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Controversial TV Shows: “13 Reasons Why” Buzz Isn’t Over Yet

The buzz (and parental concern) over the raw, realistic scenes in the Netflix TV series 13 Reasons Why, including rape and suicide, has died down for now. Teenagers, moving as fast as they tend to do, have mostly moved on.

Here’s the thing, though: There will soon be other controversial TV shows or movies coming down the pike that will leave us adults grappling with how best to help teens process the serious issues that come up in the show. (As of this writing, Netflix is about to release a new movie, To The Bone, about a young woman’s struggle with anorexia. As with the chatter around the 13 Reasons Why problems, there is some concern about the show’s potential for unhealthy impact on teens.)

Controversial TV Shows

How to handle all this? We’re here to help. Here’s what to think about and what to discuss:

Use informed discretion when deciding whether your teen should view controversial TV shows at all. Some parents assume that, because kids know the difference between fiction and reality, they can handle intense material. “But knowing on an intellectual level doesn’t really matter,” says Claire Dean, Psy.D., licensed clinical psychologist with Mount St. Joseph University Wellness Center in Cincinnati, Ohio. “We’re all being impacted in ways we may not be able to put words to. [Intense material] is still really emotionally, psychologically triggering.”

It may cause sleep disturbance or intrusive thoughts or worries, especially if your child closely identifies with characters in ways which are not helpful, she adds. Know your child, and know what it’s in the show or movie.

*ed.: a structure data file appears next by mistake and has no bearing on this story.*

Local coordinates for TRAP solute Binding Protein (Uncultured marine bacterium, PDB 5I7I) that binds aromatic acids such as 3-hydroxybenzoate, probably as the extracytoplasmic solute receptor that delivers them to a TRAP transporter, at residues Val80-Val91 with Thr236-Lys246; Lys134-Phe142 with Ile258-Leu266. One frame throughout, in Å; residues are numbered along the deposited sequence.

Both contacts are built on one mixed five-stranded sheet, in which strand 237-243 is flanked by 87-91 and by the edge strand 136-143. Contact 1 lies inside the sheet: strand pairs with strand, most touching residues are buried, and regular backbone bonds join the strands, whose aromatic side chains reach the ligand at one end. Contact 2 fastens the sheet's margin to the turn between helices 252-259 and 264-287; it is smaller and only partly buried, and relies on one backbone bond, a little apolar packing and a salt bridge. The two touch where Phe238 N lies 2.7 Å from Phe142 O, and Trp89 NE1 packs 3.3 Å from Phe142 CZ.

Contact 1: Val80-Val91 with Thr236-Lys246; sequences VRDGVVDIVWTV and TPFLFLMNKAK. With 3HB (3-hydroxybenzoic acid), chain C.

If they see a potentially problematic show, make a point to talk about it. Kids do not have the coping skills nor life experience of adults to sort through certain issues and the complicated feelings they raise. Dean has found that, whether or not kids personally identify with the issues raised, talking through the issues with an adult helps teens process the information. Consider co-viewing episodes of particularly intense or controversial TV shows like 13 Reasons Why, have frequent conversations about hard issues, and incorporate these guidelines from Dr. Dean:

  • Manage your reaction. Your goal is to remain calm, open, and supportive. “Your kids are testing out whether this material is okay to talk about or not,” says Dean. Reaffirm that you are a safe harbor for all topics, especially if they are hurting.
  • Start with questions to engage them in a discussioninstead of a lecture. “This was difficult to watch; what do you think about it? What have your friends thought about it?”
  • Reaffirm your family’s values. “Gauge your kids to see where they are in the conversation,” says Dean, then begin to let them know your stance on the issues raised in the show.

When evaluating a show, or thinking about what to discuss with your child or teenager, it’s not just about the big red flag issue—for example, the concerns about 13 Reasons Why encompass more than suicide.  Here are five categories to keep an eye on and how to talk about them: